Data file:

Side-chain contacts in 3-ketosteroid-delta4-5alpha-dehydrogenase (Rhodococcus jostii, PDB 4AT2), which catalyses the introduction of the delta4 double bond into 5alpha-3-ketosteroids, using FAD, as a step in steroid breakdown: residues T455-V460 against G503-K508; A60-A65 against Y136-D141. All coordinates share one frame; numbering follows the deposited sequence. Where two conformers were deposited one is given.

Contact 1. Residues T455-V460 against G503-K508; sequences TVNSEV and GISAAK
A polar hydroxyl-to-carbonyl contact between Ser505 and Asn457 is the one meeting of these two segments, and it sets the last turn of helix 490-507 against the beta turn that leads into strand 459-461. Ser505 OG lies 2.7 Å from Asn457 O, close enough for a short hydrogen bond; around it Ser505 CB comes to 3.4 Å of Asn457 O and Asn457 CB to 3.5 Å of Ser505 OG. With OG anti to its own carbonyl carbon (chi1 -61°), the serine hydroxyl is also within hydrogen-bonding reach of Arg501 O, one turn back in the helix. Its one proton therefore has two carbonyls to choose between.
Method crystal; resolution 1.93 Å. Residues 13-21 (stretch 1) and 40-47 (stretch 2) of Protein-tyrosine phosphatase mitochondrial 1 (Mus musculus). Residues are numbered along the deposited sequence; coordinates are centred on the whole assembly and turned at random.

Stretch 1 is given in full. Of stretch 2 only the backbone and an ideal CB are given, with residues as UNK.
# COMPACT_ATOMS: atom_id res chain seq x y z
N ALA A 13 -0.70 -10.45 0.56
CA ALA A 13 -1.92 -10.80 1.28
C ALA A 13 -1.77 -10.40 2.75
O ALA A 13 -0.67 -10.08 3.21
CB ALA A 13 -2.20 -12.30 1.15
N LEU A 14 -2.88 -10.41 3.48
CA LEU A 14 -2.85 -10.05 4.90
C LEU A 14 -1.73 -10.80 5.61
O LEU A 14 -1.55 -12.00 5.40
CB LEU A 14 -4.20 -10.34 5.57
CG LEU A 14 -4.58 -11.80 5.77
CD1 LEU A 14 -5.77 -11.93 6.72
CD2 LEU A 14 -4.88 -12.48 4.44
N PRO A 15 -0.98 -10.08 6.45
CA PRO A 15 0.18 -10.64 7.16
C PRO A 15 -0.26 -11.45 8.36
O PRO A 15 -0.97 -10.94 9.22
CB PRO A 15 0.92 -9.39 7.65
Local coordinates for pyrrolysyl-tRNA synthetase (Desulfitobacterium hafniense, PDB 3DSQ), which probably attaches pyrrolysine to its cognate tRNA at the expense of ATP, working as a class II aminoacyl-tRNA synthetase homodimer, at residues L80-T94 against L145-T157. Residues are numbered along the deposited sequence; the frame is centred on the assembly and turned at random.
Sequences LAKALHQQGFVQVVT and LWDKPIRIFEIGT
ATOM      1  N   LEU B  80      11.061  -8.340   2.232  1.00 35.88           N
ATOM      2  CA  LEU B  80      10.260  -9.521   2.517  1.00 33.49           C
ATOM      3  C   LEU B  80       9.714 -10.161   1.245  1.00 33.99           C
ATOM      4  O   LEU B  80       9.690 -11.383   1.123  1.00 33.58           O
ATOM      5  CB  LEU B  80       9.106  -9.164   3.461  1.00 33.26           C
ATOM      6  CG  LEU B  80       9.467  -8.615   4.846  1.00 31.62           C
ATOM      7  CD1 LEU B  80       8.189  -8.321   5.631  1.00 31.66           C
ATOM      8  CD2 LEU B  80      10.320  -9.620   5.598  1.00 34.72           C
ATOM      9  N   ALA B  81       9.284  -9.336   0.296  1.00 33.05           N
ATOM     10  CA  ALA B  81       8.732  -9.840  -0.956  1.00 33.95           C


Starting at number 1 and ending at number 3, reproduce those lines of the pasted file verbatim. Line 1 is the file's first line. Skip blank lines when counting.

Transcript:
Side-chain contacts in 3-ketosteroid-delta4-5alpha-dehydrogenase (Rhodococcus jostii, PDB 4AT2), which catalyses the introduction of the delta4 double bond into 5alpha-3-ketosteroids, using FAD, as a step in steroid breakdown: residues T455-V460 against G503-K508; A60-A65 against Y136-D141. All coordinates share one frame; numbering follows the deposited sequence. Where two conformers were deposited one is given.

Contact 1. Residues T455-V460 against G503-K508; sequences TVNSEV and GISAAK
A polar hydroxyl-to-carbonyl contact between Ser505 and Asn457 is the one meeting of these two segments, and it sets the last turn of helix 490-507 against the beta turn that leads into strand 459-461. Ser505 OG lies 2.7 Å from Asn457 O, close enough for a short hydrogen bond; around it Ser505 CB comes to 3.4 Å of Asn457 O and Asn457 CB to 3.5 Å of Ser505 OG. With OG anti to its own carbonyl carbon (chi1 -61°), the serine hydroxyl is also within hydrogen-bonding reach of Arg501 O, one turn back in the helix. Its one proton therefore has two carbonyls to choose between.